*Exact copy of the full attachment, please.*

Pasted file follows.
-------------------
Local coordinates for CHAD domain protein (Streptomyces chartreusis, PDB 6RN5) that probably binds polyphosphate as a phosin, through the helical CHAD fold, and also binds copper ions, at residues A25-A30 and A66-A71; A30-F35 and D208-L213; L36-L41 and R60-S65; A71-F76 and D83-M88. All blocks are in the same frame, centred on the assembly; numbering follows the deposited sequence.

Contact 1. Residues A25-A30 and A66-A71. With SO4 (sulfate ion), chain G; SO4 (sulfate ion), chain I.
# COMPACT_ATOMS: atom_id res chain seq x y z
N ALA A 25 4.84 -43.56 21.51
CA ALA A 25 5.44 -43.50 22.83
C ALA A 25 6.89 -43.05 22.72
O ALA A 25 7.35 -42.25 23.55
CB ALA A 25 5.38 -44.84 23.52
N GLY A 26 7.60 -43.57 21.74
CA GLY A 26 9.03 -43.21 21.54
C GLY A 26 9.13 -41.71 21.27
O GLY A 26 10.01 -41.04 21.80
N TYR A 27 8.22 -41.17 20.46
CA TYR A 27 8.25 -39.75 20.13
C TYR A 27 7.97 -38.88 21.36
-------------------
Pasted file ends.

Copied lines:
Local coordinates for CHAD domain protein (Streptomyces chartreusis, PDB 6RN5) that probably binds polyphosphate as a phosin, through the helical CHAD fold, and also binds copper ions, at residues A25-A30 and A66-A71; A30-F35 and D208-L213; L36-L41 and R60-S65; A71-F76 and D83-M88. All blocks are in the same frame, centred on the assembly; numbering follows the deposited sequence.

Contact 1. Residues A25-A30 and A66-A71. With SO4 (sulfate ion), chain G; SO4 (sulfate ion), chain I.
# COMPACT_ATOMS: atom_id res chain seq x y z
N ALA A 25 4.84 -43.56 21.51
CA ALA A 25 5.44 -43.50 22.83
C ALA A 25 6.89 -43.05 22.72
O ALA A 25 7.35 -42.25 23.55
CB ALA A 25 5.38 -44.84 23.52
N GLY A 26 7.60 -43.57 21.74
CA GLY A 26 9.03 -43.21 21.54
C GLY A 26 9.13 -41.71 21.27
O GLY A 26 10.01 -41.04 21.80
N TYR A 27 8.22 -41.17 20.46
CA TYR A 27 8.25 -39.75 20.13
C TYR A 27 7.97 -38.88 21.36